In this twisty tale of scams, secrets, lies and deception, it hard to figure out who's conning who!
|Sold by:||Houghton Mifflin Harcourt|
|File size:||2 MB|
|Age Range:||14 - 18 Years|
About the Author
JOE SCHREIBER is the New York Times bestselling author of adult novels Death Troopers, Chasing the Dead, and Eat the Dark. His other novels for young people include, the critically acclaimed Au Revoir, Crazy European Chick, Perry's Killer Playlist, and Lenny Cyrus, School Virus. He lives in Pennsylvania with his wife and children.
Read an Excerpt
This is how I always start:
“My name is Will Shea. You can probably tell that I’m not from around here.”
It’s 11:07 a.m. and I’m looking out on a classroom of eighteen faces, their expressions ranging from curious to indifferent to the flat-out glassy-eyed stare that you see only in closed-head-injury victims. Somewhere off to my right, Mr. Bodkins, my English Lit teacher, leans back in his swivel chair with his arms crossed. He’s dressed in a charcoal suit and skinny tie, his hip-in-the-’90s haystack-style haircut going gray around the temples, and I’m guessing he probably has a trunk full of unpublished novels stretching back into his undergraduate years. Steam from his Connaughton Academy coffee cup floats above his head like an empty thought bubble.
From the back, somebody coughs, and I realize the silence has gone on too long. Glancing over my shoulder at the wall behind me, I can feel the heat rising in my face, flushing into my cheeks and making the tips of my ears turn red.
“I was born in a part of the world most of you probably have never heard of,” I say, “a tiny island called Ebeye. It’s out in the middle of the Pacific, about two thousand miles southwest of Hawaii.”
“Island living,” somebody from the back mutters. “Sounds pretty sweet,” and there’s a vague murmur of disinterested laughter that Mr. Bodkins chooses to ignore.
“It’s a very small country,” I say. “My parents were missionaries there, but . . .”
Somebody giggles, and I falter, letting the rest of the sentence hang there, and glance over at Mr. Bodkins, but he just nods.
“It’s all right, Mr. Shea. Take your time.”
I draw in a breath, feeling the knot of tension tightening in the room, a kind of silent impatience that you find only in the uppermost echelons of American wealth. These are the children of the elite. Row upon row of entitled faces framed by generations of flawless breeding, exquisite genetics, perfect teeth—future masters of the universe gathered here to prepare for their college years and a lifetime of the best of everything.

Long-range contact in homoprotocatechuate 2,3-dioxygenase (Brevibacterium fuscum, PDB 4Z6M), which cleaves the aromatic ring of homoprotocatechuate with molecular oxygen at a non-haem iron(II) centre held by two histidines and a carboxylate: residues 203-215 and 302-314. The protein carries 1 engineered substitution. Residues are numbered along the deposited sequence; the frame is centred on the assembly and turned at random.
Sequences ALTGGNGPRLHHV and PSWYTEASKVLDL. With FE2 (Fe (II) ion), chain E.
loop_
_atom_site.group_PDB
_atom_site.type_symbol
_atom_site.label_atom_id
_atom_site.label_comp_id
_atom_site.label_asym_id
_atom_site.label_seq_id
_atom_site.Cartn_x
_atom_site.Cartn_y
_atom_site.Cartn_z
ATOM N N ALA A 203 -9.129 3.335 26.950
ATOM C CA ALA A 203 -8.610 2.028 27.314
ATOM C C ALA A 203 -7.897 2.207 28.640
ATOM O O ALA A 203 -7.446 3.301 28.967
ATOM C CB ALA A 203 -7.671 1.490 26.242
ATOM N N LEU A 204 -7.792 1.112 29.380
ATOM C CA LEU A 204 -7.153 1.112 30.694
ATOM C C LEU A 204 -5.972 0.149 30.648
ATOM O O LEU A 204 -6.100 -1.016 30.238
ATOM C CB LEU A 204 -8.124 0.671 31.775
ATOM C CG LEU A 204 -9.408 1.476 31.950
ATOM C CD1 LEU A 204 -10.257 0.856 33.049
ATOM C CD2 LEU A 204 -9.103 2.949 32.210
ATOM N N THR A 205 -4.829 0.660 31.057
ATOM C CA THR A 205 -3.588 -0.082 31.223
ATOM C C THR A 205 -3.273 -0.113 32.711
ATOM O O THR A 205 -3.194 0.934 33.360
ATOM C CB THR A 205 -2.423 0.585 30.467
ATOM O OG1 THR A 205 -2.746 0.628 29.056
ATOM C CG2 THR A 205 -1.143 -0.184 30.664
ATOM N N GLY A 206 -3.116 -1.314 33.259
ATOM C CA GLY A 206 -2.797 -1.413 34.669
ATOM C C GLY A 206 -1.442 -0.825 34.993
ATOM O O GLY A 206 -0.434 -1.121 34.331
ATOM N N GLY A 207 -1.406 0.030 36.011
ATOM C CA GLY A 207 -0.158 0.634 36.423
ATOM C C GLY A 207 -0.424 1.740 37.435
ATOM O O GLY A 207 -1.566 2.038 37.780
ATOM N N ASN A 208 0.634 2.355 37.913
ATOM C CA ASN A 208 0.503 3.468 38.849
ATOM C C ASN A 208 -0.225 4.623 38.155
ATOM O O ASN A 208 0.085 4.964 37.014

Connaughton Academy is consistently ranked among the top five private schools in the nation, which easily puts it in the top ten worldwide. They all wear designer uniforms at Connaughton—tailored suits for the boys, skirts for the girls—but mine wasn’t ready when I got here, so I’m still wearing the jeans and off-brand hoodie that I arrived in this morning. Somewhere outside the arched floor-to-ceiling windows, the great oaks and maples of Connaughton’s campus blaze with the oranges, reds, and yellows of New England fall.
“I’m here on a scholarship.” The words come out of me in an angular lump, like I’ve coughed up a wooden alphabet block. “After my parents died, the people from our church put together a fund to send me here . . .”
In the back row, somebody starts to snore, absurdly loud. I can see the snorer from here, a lanky blond kid with perfect skin and Abercrombie bone structure, sprawled out behind his desk with both legs stuck straight out in the aisle and his head flung back. Everybody around him erupts into laughter, and the kid sits up, shrugging one shoulder and blinking innocent blue eyes. I glance back at Mr. Bodkins, who tries to speak over the roars and hoots.
“That’s enough, Mr. Rush,” he says, but his voice is so tentative that I can barely hear it. He nods at me. “Go ahead, Mr. Shea. Please finish.”